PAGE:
Papers, including The Guardian, The Express and Yorkshire Post, have today covered a TaxPayers’ Alliance (TPA) report on the future of foreign aid spending. The Department for International Development is already shifting how it spends aid to ensure our investment benefits us all, and is fully aligned with our wider national security and economic priorities, and in the national interest.
As the Prime Minister said in Cape Town last year, we are unashamed about the need to ensure our aid programme works for the UK, combating extreme poverty while supporting the UK’s national interest
The UK government has committed to spend 0.7% of our national income on aid. This commitment, enshrined in law, contributes to Britain’s reputation as a development superpower.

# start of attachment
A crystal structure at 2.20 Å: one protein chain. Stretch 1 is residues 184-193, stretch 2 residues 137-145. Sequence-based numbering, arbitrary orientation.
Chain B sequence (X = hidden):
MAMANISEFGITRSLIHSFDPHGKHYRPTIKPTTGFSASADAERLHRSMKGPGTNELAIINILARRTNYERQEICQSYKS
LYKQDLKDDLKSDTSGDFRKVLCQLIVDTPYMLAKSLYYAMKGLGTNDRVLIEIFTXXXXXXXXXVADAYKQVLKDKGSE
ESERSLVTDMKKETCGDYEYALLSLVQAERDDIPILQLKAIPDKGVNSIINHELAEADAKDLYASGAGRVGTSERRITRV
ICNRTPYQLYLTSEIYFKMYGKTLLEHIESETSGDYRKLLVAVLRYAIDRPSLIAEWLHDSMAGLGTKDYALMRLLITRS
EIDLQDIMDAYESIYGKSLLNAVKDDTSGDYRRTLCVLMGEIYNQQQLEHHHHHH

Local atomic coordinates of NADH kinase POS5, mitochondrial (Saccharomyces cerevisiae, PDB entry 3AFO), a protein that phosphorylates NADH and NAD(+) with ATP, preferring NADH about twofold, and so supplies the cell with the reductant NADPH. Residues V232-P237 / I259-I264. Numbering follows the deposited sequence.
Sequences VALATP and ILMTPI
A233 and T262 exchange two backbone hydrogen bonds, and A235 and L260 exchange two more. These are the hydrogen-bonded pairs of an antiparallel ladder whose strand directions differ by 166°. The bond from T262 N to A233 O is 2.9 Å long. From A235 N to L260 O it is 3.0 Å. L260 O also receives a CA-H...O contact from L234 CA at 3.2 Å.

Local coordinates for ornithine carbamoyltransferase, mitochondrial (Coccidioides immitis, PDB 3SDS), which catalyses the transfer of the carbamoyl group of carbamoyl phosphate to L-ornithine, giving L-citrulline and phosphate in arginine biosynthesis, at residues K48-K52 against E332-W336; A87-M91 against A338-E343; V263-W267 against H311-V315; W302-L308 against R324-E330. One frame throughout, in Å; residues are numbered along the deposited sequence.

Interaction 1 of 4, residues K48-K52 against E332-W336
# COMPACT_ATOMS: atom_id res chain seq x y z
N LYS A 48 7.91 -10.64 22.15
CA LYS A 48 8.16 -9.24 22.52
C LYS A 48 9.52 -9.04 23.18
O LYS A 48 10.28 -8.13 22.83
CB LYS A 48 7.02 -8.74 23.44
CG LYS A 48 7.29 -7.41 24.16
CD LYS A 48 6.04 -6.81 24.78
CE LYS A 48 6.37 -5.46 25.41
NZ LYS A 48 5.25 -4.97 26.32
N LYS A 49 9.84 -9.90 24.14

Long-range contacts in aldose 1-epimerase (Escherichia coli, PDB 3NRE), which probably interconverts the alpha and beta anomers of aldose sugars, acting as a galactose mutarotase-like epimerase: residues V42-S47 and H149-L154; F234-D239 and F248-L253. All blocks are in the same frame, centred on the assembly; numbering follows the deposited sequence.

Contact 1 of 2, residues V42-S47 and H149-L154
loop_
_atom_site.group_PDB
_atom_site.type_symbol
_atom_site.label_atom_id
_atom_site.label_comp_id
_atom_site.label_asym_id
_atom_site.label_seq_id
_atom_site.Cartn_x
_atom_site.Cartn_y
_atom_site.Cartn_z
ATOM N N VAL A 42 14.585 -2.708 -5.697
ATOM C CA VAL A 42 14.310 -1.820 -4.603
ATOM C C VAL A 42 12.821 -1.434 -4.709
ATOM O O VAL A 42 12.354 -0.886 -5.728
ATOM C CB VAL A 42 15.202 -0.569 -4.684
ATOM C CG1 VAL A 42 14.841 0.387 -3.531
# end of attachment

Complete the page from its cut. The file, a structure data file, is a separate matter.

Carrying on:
Penny Mordaunt has written about the aid budget, including her thoughts on starting a national conversation about how British savers and pension holders can invest in developing countries, and both earn a return and do good in the world
Our UK aid budget only goes up when the UK economy grows, a sign of our economic success.
Not a single penny of UK aid provided to ClientEarth is used for their core UK business, including the salaries of chief executives.
The Telegraph has now updated its copy to accurately reflect this point.
No UK aid has been used to fund the ‘Unity Statue’ in India
The International Development Secretary spoke at DFID's investment arm, CDC, about how the private sector can support international development globally
As the second largest bilateral donor to the humanitarian response in Syria since 2011, UK aid is at the forefront of the humanitarian response
Today (Sunday 16 Sept), the Mail on Sunday has published an article referencing DFID's work: "A very bitter pill for UK taxpayers to swallow: Britain funds £45 million family planning programme in Tanzania and still they won't tell us if £125m …